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The Importance of Autonomy


The Importance of Autonomy

Our brains are constantly at work, processing messages and releasing hormones based on often-unconscious cues. These hormones influence our moods and behaviors, and I invite you today to become a little more aware of how your sense of autonomy can trigger them.

At university many years ago, I had to take a semester of philosophy. I thought it was interesting how so many people have been trying to get a grip on life’s questions - while the majority of mankind was busy living. I remember particularly struggling with a paper on free will versus determinism.

William Paley argued that just like a watch has a watchmaker, something as complex as a human being has to have a maker, too. I tried to make a point in my paper that his argument was flawed, citing Darwin and the Big Bang theory, and only got a 2C on it, if I remember correctly. That’s probably like a B- or C+ in the American grading system. I didn’t like philosophy a whole bunch. Anyway, tangent.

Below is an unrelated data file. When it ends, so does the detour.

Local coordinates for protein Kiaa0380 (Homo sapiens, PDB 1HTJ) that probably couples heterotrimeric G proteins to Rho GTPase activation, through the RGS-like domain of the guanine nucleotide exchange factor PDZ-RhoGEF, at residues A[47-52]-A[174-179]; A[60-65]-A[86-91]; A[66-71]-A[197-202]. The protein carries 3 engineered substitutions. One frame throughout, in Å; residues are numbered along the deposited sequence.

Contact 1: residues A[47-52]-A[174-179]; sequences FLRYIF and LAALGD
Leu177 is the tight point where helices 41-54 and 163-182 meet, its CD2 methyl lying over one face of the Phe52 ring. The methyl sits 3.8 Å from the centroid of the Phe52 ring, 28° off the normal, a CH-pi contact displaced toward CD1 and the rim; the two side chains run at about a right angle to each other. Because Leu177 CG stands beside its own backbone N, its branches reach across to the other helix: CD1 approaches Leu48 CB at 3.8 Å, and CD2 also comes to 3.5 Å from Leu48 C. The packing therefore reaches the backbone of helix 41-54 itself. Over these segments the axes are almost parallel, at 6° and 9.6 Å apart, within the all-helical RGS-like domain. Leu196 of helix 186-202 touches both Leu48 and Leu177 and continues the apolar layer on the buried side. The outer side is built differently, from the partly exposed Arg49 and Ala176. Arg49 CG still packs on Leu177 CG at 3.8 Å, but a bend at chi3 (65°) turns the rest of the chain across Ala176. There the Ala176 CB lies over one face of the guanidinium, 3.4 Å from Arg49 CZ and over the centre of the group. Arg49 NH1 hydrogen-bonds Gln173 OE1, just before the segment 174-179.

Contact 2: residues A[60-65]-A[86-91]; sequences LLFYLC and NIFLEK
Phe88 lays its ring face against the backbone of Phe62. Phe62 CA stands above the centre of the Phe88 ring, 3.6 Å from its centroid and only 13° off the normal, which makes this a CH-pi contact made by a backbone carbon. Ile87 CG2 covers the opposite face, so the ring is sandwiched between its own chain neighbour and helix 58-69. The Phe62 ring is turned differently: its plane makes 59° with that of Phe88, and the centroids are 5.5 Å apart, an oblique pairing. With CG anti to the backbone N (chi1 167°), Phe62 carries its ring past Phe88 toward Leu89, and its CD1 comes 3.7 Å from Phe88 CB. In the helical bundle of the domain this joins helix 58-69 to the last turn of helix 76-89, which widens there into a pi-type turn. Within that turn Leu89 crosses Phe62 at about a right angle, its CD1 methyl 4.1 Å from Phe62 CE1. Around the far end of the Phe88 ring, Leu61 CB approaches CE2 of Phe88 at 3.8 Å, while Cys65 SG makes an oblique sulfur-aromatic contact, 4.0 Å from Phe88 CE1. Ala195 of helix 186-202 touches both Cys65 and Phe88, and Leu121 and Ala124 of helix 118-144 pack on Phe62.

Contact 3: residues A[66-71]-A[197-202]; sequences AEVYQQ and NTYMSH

The philosophy of autonomy and control

Broadly speaking, determinism argues that our paths are laid out for us, and fate or providence, whatever you want to call it, will have their way. I think this view is dangerous if taken to the extreme, because we could not be held accountable for any of our actions. Imagine life without a judicial system, à la “it’s not my fault I stole that apple, I had to, it’s my karma.”

What’s the point of living if you have no autonomy whatsoever, doesn’t that make you a marionette? (Tweet this.)

Free will, on the other hand, grants that we do have a choice and that we make choices that write our destiny as it happens. I like this idea a lot better, even though neuroscience research now shows that our brain’s neurons actually fire milliseconds before we become aware of our decisions. Which might lead us back to the argument that everything is mechanistic with every action corresponding to a certain reaction. Also, if taken to the extreme and everybody just doing whatever they please because they can, we might end up with the same chaotic society.

The culture of autonomy and control

Last month I briefly wrote about the cultural dimension of Internal and External Locus of Control that looks at which countries are more likely to believe they have control over the environment versus those who believe more in outer circumstances. It would be easy to make a connection to religion versus science (or superstition!), or developed countries versus emerging, I’m just not sure it’s that simplistic.